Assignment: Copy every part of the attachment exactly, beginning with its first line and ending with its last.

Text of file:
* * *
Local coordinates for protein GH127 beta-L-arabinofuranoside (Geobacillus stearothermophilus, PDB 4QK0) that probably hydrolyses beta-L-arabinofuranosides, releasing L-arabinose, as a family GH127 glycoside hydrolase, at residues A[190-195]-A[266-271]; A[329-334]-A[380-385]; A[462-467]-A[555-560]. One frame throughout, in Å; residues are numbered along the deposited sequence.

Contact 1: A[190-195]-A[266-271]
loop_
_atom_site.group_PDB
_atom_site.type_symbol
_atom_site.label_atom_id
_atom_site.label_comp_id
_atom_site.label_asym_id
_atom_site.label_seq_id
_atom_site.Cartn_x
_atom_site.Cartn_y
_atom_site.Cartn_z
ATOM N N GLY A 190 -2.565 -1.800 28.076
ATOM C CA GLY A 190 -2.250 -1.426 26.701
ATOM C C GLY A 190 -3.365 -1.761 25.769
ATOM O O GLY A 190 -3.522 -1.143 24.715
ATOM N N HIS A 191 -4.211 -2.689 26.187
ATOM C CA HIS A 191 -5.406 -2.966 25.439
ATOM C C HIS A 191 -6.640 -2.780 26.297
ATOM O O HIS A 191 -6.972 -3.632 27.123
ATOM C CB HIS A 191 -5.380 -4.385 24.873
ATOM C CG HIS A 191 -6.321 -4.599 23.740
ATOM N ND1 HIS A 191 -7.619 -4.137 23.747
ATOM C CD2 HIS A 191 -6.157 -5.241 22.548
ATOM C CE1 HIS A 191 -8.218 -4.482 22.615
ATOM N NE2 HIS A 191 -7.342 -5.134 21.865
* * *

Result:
Local coordinates for protein GH127 beta-L-arabinofuranoside (Geobacillus stearothermophilus, PDB 4QK0) that probably hydrolyses beta-L-arabinofuranosides, releasing L-arabinose, as a family GH127 glycoside hydrolase, at residues A[190-195]-A[266-271]; A[329-334]-A[380-385]; A[462-467]-A[555-560]. One frame throughout, in Å; residues are numbered along the deposited sequence.

Contact 1: A[190-195]-A[266-271]
loop_
_atom_site.group_PDB
_atom_site.type_symbol
_atom_site.label_atom_id
_atom_site.label_comp_id
_atom_site.label_asym_id
_atom_site.label_seq_id
_atom_site.Cartn_x
_atom_site.Cartn_y
_atom_site.Cartn_z
ATOM N N GLY A 190 -2.565 -1.800 28.076
ATOM C CA GLY A 190 -2.250 -1.426 26.701
ATOM C C GLY A 190 -3.365 -1.761 25.769
ATOM O O GLY A 190 -3.522 -1.143 24.715
ATOM N N HIS A 191 -4.211 -2.689 26.187
ATOM C CA HIS A 191 -5.406 -2.966 25.439
ATOM C C HIS A 191 -6.640 -2.780 26.297
ATOM O O HIS A 191 -6.972 -3.632 27.123
ATOM C CB HIS A 191 -5.380 -4.385 24.873
ATOM C CG HIS A 191 -6.321 -4.599 23.740
ATOM N ND1 HIS A 191 -7.619 -4.137 23.747
ATOM C CD2 HIS A 191 -6.157 -5.241 22.548
ATOM C CE1 HIS A 191 -8.218 -4.482 22.615
ATOM N NE2 HIS A 191 -7.342 -5.134 21.865